WASHINGTON, October 19, 2023 – The Federal Communications Commission voted on Thursday to proceed with several measures, including expanding school Wi-Fi subsidies, using broadband data for maternal health research, and allowing low-power devices to operate in the 6 gigahertz band.
The commission also voted to move forward with its net neutrality proposal.
The commission voted to adopt a rule allowing money from its E-Rate program to fund Wi-Fi connectivity on school buses. Starting in 2024, that will include discounts on internet plans and devices.
E-Rate provides subsidies to schools and libraries for broadband connection and devices through the Universal Service Fund. FCC Chairwoman Jessica Rosenworcel and Democratic lawmakers have been pushing to broaden the program since June.
Like the net neutrality proposal, the E-Rate expansion measure passed on party lines, with the commission’s two Republicans voting against it. Taking the same tack as Republican politicians, they argued that since buses are not themselves classrooms or libraries, the beneficiaries outlined in the law creating the program, E-Rate funds cannot be used for school bus Wi-Fi.
All other measures put forward passed unanimously.
Broadband access and maternal health
The FCC voted to launch a notice of inquiry into adding maternal health data to its Mapping Broadband Health in America platform.
At the direction of the Data Mapping to Save Moms’ Live Act, the commission updated the platform in June to include CDC data on maternal mortality and maternal morbidity – severe complications in labor and childbirth.
The latest notice of inquiry will seek comment on other data points to include and how to do so while protecting patients’ privacy. It also looks to hear from the public on current broadband-enabled maternal health services, common barriers to accessing those services, and what the commission might do to address them.
“The United States is the only industrialized country with a rising level of maternal mortality,” said Rosenworcel. “If there are ways this data can further assist efforts to address the maternal health care crisis, we want to know.”
Very-low-power devices in the 6 GHz band
The commission adopted a rule opening parts of the 6 GHz band for unlicensed use by very-low-power devices.
A total of 850 MHz in the band is now open for use by VLP devices both indoors and out, with no frequency coordination system. The commission first opened the band for unlicensed use in 2020.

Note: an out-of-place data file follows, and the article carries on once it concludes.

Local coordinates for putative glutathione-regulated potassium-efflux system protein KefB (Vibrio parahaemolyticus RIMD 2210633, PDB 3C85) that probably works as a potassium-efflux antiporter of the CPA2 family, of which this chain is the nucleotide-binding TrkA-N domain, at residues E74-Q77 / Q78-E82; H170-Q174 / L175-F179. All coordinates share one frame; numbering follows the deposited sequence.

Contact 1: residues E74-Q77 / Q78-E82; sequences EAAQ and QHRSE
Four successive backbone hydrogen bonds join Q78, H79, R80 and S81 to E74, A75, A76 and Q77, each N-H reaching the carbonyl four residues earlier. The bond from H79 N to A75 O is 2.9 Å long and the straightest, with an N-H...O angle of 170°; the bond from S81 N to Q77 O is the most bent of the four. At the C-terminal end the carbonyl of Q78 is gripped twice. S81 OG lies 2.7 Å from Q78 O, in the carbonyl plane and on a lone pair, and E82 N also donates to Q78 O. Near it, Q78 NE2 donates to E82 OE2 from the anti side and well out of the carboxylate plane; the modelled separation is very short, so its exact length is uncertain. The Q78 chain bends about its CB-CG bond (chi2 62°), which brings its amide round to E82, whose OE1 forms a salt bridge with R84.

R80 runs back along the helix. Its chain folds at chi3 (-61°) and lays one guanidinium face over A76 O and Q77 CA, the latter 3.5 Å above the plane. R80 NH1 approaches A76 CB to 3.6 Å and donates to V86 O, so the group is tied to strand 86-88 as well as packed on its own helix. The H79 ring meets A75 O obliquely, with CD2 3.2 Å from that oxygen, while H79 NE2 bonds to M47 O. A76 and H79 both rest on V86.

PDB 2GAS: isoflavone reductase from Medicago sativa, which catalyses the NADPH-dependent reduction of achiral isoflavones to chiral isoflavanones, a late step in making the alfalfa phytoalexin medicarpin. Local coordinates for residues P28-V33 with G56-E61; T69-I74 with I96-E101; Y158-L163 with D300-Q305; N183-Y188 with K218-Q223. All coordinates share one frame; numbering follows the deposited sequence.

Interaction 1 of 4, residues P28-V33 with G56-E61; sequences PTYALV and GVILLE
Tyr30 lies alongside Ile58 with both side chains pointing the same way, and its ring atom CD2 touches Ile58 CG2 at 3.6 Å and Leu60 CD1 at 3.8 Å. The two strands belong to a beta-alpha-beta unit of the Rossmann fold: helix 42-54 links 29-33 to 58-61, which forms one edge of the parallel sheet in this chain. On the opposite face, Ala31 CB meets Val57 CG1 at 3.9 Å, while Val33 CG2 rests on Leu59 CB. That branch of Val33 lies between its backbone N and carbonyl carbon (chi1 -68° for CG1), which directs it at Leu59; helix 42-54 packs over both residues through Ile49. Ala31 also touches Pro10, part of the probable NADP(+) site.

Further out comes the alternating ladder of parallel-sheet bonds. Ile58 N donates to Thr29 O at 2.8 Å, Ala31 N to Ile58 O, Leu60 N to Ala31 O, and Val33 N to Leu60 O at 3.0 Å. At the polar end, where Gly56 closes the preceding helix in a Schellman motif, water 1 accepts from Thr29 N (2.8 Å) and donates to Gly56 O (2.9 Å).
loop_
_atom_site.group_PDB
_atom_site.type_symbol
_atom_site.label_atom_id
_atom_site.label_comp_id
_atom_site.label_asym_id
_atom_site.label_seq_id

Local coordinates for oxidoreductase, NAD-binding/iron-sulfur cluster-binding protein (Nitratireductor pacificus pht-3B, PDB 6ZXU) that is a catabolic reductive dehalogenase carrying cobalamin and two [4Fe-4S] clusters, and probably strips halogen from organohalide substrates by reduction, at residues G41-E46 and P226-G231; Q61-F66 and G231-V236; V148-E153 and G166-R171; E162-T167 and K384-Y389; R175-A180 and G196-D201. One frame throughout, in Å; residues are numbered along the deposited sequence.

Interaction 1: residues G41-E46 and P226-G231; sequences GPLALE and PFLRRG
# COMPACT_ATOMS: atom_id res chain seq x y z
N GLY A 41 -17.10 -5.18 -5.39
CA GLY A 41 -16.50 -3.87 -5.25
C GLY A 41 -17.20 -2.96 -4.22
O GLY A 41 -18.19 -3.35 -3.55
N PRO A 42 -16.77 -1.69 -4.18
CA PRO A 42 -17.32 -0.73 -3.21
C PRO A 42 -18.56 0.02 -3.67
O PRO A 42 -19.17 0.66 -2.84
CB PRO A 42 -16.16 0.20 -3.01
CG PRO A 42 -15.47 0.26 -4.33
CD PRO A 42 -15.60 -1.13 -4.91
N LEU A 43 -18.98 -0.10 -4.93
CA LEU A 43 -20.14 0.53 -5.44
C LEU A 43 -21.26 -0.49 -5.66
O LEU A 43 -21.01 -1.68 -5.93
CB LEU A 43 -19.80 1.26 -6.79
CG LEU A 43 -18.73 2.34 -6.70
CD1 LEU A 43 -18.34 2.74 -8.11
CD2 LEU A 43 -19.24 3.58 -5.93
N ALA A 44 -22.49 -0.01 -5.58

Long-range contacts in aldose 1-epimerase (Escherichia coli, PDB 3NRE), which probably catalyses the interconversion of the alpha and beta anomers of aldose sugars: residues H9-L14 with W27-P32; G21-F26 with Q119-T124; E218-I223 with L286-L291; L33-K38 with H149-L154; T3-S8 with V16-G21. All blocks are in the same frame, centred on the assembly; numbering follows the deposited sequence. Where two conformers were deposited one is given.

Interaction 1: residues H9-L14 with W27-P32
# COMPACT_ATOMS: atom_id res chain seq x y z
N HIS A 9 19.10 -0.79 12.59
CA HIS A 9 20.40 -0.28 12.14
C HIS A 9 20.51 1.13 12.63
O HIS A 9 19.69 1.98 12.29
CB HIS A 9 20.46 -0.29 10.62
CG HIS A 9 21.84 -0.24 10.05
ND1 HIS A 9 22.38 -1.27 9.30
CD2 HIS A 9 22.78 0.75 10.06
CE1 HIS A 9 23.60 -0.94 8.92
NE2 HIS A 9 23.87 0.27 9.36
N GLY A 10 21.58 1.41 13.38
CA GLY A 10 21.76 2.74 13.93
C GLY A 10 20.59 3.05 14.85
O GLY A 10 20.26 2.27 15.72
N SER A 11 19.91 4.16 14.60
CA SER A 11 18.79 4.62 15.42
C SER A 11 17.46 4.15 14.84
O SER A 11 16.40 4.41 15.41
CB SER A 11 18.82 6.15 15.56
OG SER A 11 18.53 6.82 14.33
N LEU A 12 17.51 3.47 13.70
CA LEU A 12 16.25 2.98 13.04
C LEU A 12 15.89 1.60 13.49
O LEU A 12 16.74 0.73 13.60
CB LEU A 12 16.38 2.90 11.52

The move is aimed at enabling new Wi-Fi-connected technologies and keeping the U.S. competitive ahead of the World Radiocommunication Conference in November.
The adopted rule also seeks comment on opening the entire 6 GHz band – another 350 MHz of spectrum – to VLP operation and allowing higher power levels with a geofencing system to prevent interference with incumbents.
Wi-Fi activists have pushed for the FCC to move faster on those two items, citing a growing need for Wi-Fi capacity as the nation looks to close the digital divide.
Alaska Connect Fund and USF updates
The commission voted to seek comments on how to set up an Alaska Connect Fund, which would continue USF support for Alaskan broadband.
Alaskan broadband and mobile providers can currently receive support from the FCC’s Alaska Plan in the form of fixed payments from the USF. The FCC took the measure in 2016 because of the difficulties in deploying and maintaining infrastructure in Alaska’s harsh climate and large area.
The Alaska Connect Fund proposal seeks comments on what changes to the Alaska Plan would allow more Alaskans to get connected. The commission is also looking to hear about including ACF participation requirements, like Affordable Connectivity Program participation and cybersecurity standards, as well as how to include Tribal governments in the program.
In adopting the measure, the FCC also streamlined aspects of the Universal Service Fund, which it administers through the Universal Service Administrative Company.
Changes to the fund include removing certain filing requirements, modifying reporting deadlines, increasing performance testing requirements, and clarifying merger rules.
Commissioners also voted to update the Wireless Emergency Alerts program, which allows government entities to distribute emergency alerts to mobile devices.
Participating mobile providers now have to support multilingual alerts by enabling devices to display alert messages in each of the 13 most commonly spoken languages in the U.S., as well as including maps that show users’ locations relative to emergency areas in alerts.
The adopted rules establish a WEA database to display information about which carriers participate in which geographic areas. Carriers will be required to submit information to the FCC in order to participate.
Alerting authorities are also now allowed to send two localized test alerts per year.